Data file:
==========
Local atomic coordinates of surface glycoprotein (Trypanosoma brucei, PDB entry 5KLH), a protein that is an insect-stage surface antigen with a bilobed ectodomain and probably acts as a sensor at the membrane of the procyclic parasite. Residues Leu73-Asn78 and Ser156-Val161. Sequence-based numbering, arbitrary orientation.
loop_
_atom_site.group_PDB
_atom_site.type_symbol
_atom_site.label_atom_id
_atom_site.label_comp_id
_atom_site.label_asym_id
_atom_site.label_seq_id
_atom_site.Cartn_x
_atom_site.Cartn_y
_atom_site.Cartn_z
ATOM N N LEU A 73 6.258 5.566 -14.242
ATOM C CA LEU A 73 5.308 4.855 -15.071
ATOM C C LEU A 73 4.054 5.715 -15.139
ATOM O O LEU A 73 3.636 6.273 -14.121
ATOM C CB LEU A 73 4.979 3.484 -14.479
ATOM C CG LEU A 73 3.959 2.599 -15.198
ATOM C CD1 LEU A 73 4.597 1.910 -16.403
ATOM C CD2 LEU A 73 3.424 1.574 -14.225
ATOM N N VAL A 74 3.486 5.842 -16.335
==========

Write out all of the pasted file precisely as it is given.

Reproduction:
Local atomic coordinates of surface glycoprotein (Trypanosoma brucei, PDB entry 5KLH), a protein that is an insect-stage surface antigen with a bilobed ectodomain and probably acts as a sensor at the membrane of the procyclic parasite. Residues Leu73-Asn78 and Ser156-Val161. Sequence-based numbering, arbitrary orientation.
loop_
_atom_site.group_PDB
_atom_site.type_symbol
_atom_site.label_atom_id
_atom_site.label_comp_id
_atom_site.label_asym_id
_atom_site.label_seq_id
_atom_site.Cartn_x
_atom_site.Cartn_y
_atom_site.Cartn_z
ATOM N N LEU A 73 6.258 5.566 -14.242
ATOM C CA LEU A 73 5.308 4.855 -15.071
ATOM C C LEU A 73 4.054 5.715 -15.139
ATOM O O LEU A 73 3.636 6.273 -14.121
ATOM C CB LEU A 73 4.979 3.484 -14.479
ATOM C CG LEU A 73 3.959 2.599 -15.198
ATOM C CD1 LEU A 73 4.597 1.910 -16.403
ATOM C CD2 LEU A 73 3.424 1.574 -14.225
ATOM N N VAL A 74 3.486 5.842 -16.335